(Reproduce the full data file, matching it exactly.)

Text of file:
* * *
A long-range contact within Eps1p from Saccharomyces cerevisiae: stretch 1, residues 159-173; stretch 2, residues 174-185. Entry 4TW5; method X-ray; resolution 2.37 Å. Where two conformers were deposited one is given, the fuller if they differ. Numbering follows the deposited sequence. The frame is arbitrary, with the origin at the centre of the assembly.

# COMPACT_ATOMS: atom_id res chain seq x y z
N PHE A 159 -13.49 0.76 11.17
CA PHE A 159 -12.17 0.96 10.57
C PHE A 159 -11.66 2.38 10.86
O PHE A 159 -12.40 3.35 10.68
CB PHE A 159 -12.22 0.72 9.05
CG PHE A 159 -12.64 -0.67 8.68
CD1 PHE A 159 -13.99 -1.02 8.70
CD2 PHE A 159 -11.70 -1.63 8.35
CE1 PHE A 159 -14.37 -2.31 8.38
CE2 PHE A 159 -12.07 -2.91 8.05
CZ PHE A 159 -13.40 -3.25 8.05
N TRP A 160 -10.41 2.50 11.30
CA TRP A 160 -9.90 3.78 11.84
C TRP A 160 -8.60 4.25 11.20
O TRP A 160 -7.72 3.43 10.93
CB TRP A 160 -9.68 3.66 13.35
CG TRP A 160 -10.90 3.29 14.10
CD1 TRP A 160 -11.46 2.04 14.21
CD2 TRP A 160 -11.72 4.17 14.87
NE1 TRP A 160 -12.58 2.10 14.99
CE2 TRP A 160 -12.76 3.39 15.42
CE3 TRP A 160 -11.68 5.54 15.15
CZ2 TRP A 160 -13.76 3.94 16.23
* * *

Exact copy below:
A long-range contact within Eps1p from Saccharomyces cerevisiae: stretch 1, residues 159-173; stretch 2, residues 174-185. Entry 4TW5; method X-ray; resolution 2.37 Å. Where two conformers were deposited one is given, the fuller if they differ. Numbering follows the deposited sequence. The frame is arbitrary, with the origin at the centre of the assembly.

# COMPACT_ATOMS: atom_id res chain seq x y z
N PHE A 159 -13.49 0.76 11.17
CA PHE A 159 -12.17 0.96 10.57
C PHE A 159 -11.66 2.38 10.86
O PHE A 159 -12.40 3.35 10.68
CB PHE A 159 -12.22 0.72 9.05
CG PHE A 159 -12.64 -0.67 8.68
CD1 PHE A 159 -13.99 -1.02 8.70
CD2 PHE A 159 -11.70 -1.63 8.35
CE1 PHE A 159 -14.37 -2.31 8.38
CE2 PHE A 159 -12.07 -2.91 8.05
CZ PHE A 159 -13.40 -3.25 8.05
N TRP A 160 -10.41 2.50 11.30
CA TRP A 160 -9.90 3.78 11.84
C TRP A 160 -8.60 4.25 11.20
O TRP A 160 -7.72 3.43 10.93
CB TRP A 160 -9.68 3.66 13.35
CG TRP A 160 -10.90 3.29 14.10
CD1 TRP A 160 -11.46 2.04 14.21
CD2 TRP A 160 -11.72 4.17 14.87
NE1 TRP A 160 -12.58 2.10 14.99
CE2 TRP A 160 -12.76 3.39 15.42
CE3 TRP A 160 -11.68 5.54 15.15
CZ2 TRP A 160 -13.76 3.94 16.23